The film centers on the titular Alice Júnior (Anne Celestino), a trans Brazilian high school student who becomes a semi-famous Youtuber after competing on a modeling reality TV show. Alice takes the “júnior” as a nod to her father, Jean Genet (Emmanuel Rosset), with whom she shared a name before she transitioned. Her father’s name, cleverly, is most likely a riff off of Jean Genet, a French novelist whose works contained extraordinarily homoerotic themes and material. Her father studies scents and creates extremely rare perfumes from natural ingredients, only adding to the delightful absurdity of why they must uproot themselves and move to a small, conservative and fictional town in the south of Brazil. They must go where the Araucaria angustifolia, or Brazilian pine — a critically endangered species — exists.
As Alice learns to navigate the rather hostile school environment, makes friends and crushes on a boy, all she longs for is to have her first kiss. As such, some have described “Alice Júnior” as a trans “Booksmart.” And stylistically it is in many ways, adding an Instagram-sticker-esque flair with animations and sound effects that pop up throughout the film. But, it also features an even more wildly diverse cast of characters, even giving Alice’s single father a romantic arc featuring a quirky plant-loving woman.
The film’s one major drawback is that it spreads its short runtime over many characters and miniature arcs, never able to devote enough time to all of them. But all in all, “Alice Júnior” is a fun, fulfilling watch with a fantastic pop and hip-hop soundtrack featuring trans and gender non-conforming Brazilian musical artists. It’s a refreshing take on the coming-of-age comedies that populate American cinema today, and great news — you can watch “Alice Júnior” on Netflix now. You might even see Alice get that first kiss she’s always dreamed of — but not in the ways that she or you might expect.
“Cocoon” (2020, Leonie Krippendorff, German title: “Kokon”)
Germany is hitting it out of the park this year with queer coming-of-age films, next with “Cocoon,” another film from Berlinale 2020. Reminiscent of the slow, water-filled cinematography of Céline Sciamma’s 2006 queer film “Water Lilies,” “Cocoon” dwells in the color grandeur of Berlin and is just as much a portrait of life in Berlin as it is of its protagonist, 14-year-old Nora (Lena Urzendowsky).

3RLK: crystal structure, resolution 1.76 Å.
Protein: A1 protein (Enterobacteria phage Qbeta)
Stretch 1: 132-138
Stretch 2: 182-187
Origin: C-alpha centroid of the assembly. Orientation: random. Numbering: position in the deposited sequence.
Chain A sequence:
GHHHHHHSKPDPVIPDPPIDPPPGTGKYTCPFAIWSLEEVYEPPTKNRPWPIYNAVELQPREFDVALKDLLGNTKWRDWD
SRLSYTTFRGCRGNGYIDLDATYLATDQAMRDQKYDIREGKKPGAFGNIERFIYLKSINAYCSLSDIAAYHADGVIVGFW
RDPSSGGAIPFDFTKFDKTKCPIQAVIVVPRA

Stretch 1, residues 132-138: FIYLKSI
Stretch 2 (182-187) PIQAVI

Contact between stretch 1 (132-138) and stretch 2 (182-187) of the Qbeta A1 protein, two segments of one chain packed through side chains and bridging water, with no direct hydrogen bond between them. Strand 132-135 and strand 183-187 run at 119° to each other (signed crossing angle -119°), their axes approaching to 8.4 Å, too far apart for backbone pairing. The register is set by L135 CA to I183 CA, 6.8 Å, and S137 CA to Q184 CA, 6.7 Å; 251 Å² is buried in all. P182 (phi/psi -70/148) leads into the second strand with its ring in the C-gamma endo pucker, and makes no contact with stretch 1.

Taking place during a hot summer in the Kottbusser Tor area of the Kreuzberg district of Berlin, “Cocoon” follows Nora and her older, more popular sister Jule (Lena Klenke) as Nora is taken along with her sister to pool parties with Jule’s popular clique. While Jule and her friends openly flirt with boys, Nora’s drawn to Romy (Jella Haase), a tomboyish girl who easily hits it off as friends with the boys, much to Jule’s dismay. As Nora and Romy strike up something of a romantic friendship, they run the gamut of activities together — breaking into the pool at night and swimming, hanging out in Berlin together and even going to Pride together. The film slowly changes the tight aspect ratio to a wide one over the course of one pivotal scene — a freedom you might not even realize you were missing until you have it, just like Nora learns over the course of the film.
It’s Nora’s open, honest innocence about her sexuality that makes “Cocoon” so different. Nora blatantly says she’s attracted to girls like others around her are attracted to boys, and when one teacher laughs at her and tells her otherwise, Nora simply ignores the teacher and continues exploring and embracing her sexuality. It’s also a queer coming-of-age story that isn’t just about queer discovery — it’s also about sisterhood, living in Berlin, alcoholic single parents and straining against conformity beyond one’s sexuality. The true magic of “Cocoon” is in its cinematography more than its story, but its narrative is one of joy and youthful excitement in truly experiencing love and learning from it, even if it is fleeting.